At the same time, Youtube had been up and running for a couple of years so a lot of material had been uploaded. I was also starting to move into dance at that time. Combine all these three things and that basically amounts to how I became a follower and participant in the genre.
6. You have previously judged in competitions- what has this taught you? What do you look out for in performers?
Frankly, it taught me that perhaps I don’t have the psyche to be a judge! The last time I judged was in 2017 and I don’t see myself doing this again in the foreseeable future. My problem is that I have stacks of empathy for those up on stage – basically you could say I’m too much of a softie!
I found it incredibly difficult to give what may sometimes be harsh points of correction. Looking at those on stage, I was trying to see evidence of ‘artistry’ in the sense of conveying the emotions behind a song/music. Must be the contemporary in me! When you have a microphone in front of you, a big audience, and you have to highlight even the negative points in front of everyone, it’s so very hard!
I’ve taught a couple of (university) workshops, I run my own group, and in recent years I’ve started to devise and choreograph my own (ballet/contemporary) works and this problem doesn’t arise. Judging seems to be my weak point! I think that judging is a defined, particular skill that may just be inherent to certain individuals.
7. You have fantastic academic achievements as well as being a successful performer- what motivated you to develop your expertise in both? Is it important to train both physically and academically?
You are very kind! But actually I am in awe of my university contemporaries who I studied and socialized with through both my BSc and 2 x MA programmes. They’ve gone on to become doctors, lawyers, diplomats, academics, etc etc.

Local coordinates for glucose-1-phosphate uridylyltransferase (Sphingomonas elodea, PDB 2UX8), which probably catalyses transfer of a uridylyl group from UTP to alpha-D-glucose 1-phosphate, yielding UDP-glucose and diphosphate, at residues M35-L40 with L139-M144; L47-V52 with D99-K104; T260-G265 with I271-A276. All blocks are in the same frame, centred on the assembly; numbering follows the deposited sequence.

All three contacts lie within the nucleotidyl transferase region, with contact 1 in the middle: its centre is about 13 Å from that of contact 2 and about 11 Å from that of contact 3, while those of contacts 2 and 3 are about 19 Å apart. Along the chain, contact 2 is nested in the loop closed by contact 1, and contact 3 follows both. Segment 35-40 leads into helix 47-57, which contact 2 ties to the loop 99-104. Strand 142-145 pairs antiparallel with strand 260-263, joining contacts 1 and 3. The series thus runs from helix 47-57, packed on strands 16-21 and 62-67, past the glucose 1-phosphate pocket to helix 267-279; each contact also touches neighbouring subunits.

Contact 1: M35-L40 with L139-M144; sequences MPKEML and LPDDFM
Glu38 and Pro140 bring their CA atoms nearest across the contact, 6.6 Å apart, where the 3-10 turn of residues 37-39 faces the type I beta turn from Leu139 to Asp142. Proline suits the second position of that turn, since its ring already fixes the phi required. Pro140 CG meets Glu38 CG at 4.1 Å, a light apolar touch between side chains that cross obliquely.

Likewise, over the years I’ve performed and trained alongside many incredibly skilled dancers who have gone onto great things and it has been a genuine privilege to have been in the same shows as them.
I would say my motivation comes from the fact that personal development for me has always been a key philosophy – it’s why I’ve been returning to university to re-boot and retrain over the years.
Also, a few years back I became a member of ‘The Network’ (www.higherlevelindustry.com)and one of the key things Director Stuart Bishop speaks about is the need for performers to continually practice self-improvement and self-development if they wish to get on in the industry.
My own personal route has been via university but for those not inclined (particularly as it can wreck your finances!), ‘The Network’ offers lots of signposting for performers who wish follow the path of self-development. So when I came across the Network it naturally chimed with my own outlook.
So yes, I think it is so important to train both physically and ‘academically’, though as I’ve said, you don’t necessarily have to go to university to achieve this.
Check Out Raymond’s Work
Click the links below to find out about Purple A, Raymond’s highly successful University of London K-Pop group